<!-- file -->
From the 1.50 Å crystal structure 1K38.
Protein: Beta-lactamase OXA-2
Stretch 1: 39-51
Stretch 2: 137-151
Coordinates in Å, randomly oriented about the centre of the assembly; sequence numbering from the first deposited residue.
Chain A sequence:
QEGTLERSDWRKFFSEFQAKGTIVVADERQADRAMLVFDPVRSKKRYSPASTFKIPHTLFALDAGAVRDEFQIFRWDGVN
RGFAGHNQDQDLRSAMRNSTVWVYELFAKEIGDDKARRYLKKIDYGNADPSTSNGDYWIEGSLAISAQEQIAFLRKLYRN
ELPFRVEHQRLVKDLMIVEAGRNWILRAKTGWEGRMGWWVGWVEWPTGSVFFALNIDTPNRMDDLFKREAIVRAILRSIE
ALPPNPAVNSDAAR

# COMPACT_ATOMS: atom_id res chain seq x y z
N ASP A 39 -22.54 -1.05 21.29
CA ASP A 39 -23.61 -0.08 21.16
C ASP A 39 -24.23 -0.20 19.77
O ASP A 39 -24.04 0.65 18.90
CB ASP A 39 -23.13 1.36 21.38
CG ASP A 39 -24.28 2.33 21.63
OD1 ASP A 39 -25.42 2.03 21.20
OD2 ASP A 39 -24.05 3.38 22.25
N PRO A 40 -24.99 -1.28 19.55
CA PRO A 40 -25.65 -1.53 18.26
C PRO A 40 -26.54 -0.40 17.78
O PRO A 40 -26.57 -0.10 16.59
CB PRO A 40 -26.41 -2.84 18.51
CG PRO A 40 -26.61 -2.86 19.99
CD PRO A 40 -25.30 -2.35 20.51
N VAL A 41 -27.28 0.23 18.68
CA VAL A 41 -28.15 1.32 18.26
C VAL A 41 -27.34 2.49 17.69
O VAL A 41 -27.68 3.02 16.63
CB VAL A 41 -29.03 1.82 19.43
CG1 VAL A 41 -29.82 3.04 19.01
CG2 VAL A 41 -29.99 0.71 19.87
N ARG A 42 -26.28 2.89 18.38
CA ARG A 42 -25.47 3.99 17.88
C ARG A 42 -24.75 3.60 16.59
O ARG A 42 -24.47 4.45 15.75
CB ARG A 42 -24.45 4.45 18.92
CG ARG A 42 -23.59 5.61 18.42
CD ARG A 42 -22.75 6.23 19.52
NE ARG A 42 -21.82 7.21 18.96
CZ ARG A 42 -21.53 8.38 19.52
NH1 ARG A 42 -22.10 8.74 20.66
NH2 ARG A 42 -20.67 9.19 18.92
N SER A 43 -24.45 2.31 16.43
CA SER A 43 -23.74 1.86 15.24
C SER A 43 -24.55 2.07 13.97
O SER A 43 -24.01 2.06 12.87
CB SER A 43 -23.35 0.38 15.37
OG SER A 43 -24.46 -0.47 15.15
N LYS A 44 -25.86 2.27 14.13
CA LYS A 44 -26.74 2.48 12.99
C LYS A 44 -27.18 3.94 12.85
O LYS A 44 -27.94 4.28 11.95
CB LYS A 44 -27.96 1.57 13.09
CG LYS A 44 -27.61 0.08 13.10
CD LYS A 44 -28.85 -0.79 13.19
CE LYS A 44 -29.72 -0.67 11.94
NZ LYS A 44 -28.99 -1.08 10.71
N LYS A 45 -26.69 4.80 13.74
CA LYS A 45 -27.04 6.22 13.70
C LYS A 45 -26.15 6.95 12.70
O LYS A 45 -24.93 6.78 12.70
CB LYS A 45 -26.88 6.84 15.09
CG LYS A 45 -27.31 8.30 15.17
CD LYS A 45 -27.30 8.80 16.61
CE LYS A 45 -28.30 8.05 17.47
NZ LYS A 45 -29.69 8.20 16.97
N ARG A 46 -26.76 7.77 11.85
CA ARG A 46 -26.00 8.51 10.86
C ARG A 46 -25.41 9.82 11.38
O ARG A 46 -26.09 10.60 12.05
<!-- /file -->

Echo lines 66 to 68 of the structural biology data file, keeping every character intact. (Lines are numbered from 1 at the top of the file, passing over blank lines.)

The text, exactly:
CD LYS A 45 -27.30 8.80 16.61
CE LYS A 45 -28.30 8.05 17.47
NZ LYS A 45 -29.69 8.20 16.97